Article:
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Laura Covington headshot
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Laura Covington headshot
We all have lived in a small space one time or another. Whether it be a loft in the city or a charming bungalow in a suburban town, small spaces pose similar design challenges. Through the years, I have picked up on many creative ways to use a limited space to one’s advantage. A friend of mine recently asked me to give her some quick tips on how to successfully design her New York apartment, and I decided to share them with you in this week’s article. In the spirit of the subject, I have derived each tip from the letters S-M-A-L-L.
SCALE: It's important to use furniture that is proportionate to the size of the room. Properly scaled furniture will make a room feel so much more spacious. For example: A huge sofa may be comfortable, but more times than not, it sucks all of the life (and space) out of a small room. I know we all like comfort, but there are other ways to achieve it without having an “elephant in the room.” In its place, you can use a smaller proportioned sofa and a club chair. This will give you the same amount of seating while opening up the room visually. It also helps to choose furniture styles with clean lines so as to not make the space look too busy. During the design process, I draw out the furniture plan in a computer program called CAD. This way, I can make sure that each selected piece of furniture fits in the room perfectly. It is like a puzzle to me – I love the challenge!
Multifunction: Selecting furniture that has more than one function is key. Storage ottomans are always a hit with my clients. They serve as a coffee table, foot stool, blanket/toy holder all in one! Secretaries are also great: They serve as a small desk and fold up out of the way when not in use. You can also use them as a bar. Set out a tray, an ice bucket and some drinks – and voila! Cocktails, anyone? Check out my blog post on the Hallings Secretary here. One of my favorite space saving tips is using a banquette. Ask my husband or anyone that knows me well – I love a banquette. Banquettes save space in dining areas while providing a comfortable place to lounge. Always the prime seat in a dining nook, banquettes make you want to just cozy up and enjoy a good cup of coffee.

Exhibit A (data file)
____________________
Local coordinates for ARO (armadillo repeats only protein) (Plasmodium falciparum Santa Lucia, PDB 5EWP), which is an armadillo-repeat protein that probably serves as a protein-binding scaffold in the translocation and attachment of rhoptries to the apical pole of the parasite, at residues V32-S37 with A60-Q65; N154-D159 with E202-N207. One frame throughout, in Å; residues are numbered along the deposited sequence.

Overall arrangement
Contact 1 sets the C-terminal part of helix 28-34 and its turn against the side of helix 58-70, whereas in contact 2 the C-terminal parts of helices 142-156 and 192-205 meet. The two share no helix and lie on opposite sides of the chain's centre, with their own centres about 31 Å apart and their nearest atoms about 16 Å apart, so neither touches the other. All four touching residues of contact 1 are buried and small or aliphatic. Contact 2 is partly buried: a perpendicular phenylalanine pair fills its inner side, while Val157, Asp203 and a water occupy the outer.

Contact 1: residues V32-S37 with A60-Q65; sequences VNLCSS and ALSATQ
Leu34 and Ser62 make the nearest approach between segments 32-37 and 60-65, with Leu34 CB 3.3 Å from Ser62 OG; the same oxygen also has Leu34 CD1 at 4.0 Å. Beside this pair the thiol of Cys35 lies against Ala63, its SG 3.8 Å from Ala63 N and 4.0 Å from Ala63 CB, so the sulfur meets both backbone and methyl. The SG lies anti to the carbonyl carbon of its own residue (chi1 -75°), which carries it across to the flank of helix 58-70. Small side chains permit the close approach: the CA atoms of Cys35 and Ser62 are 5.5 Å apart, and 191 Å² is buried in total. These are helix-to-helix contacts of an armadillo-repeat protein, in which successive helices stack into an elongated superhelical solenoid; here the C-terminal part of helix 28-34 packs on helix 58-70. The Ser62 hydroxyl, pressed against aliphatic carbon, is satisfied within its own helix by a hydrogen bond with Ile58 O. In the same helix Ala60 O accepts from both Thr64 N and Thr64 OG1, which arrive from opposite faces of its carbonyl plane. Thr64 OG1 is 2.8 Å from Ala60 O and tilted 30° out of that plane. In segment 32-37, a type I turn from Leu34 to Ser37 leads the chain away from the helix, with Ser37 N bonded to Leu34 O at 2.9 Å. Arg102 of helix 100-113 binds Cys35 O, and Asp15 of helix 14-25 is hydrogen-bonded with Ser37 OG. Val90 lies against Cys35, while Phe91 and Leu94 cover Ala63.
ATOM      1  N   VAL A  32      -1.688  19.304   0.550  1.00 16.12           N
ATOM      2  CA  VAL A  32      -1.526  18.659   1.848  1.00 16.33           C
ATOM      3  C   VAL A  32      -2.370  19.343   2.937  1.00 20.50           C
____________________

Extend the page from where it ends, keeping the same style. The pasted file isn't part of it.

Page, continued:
Accentuate: Highlight the focal point of the room. Is it a fireplace? Or is it the gorgeous view to the outdoors? Make sure that your seating arrangement draws your eye to the best feature of the room. If there isn’t any architectural feature or view to speak of, use accessories to create one. In a client’s dining room with no windows, I mirrored one whole wall to reflect a window in the adjoining room. It is amazing how the reflected light in the mirror really opened up the room.
Lengthen: Just how flared jeans make a girl look taller, curtains that are mounted close to the ceiling lengthen a room. You may not be able to widen a room, but you can make it feel more spacious by accentuating its height by drawing the eye upward. Sheer curtains are a great way to achieve this: their light and ethereal quality makes a statement and lifts the eye without weighing the room down.
Listen: If you are a designer, listen to your client. If you are a do-it-yourselfer, listen to your instincts. When it comes to small spaces, throw out tradition. Turn a closet into a built-in desk area if your needs call for it. Turn your dining room into a library if you need a place to store all of your books. Some of my favorite dwellings are those that reflect the lifestyle of the client. In the words of the musician Charles Wright: “Express Yourself."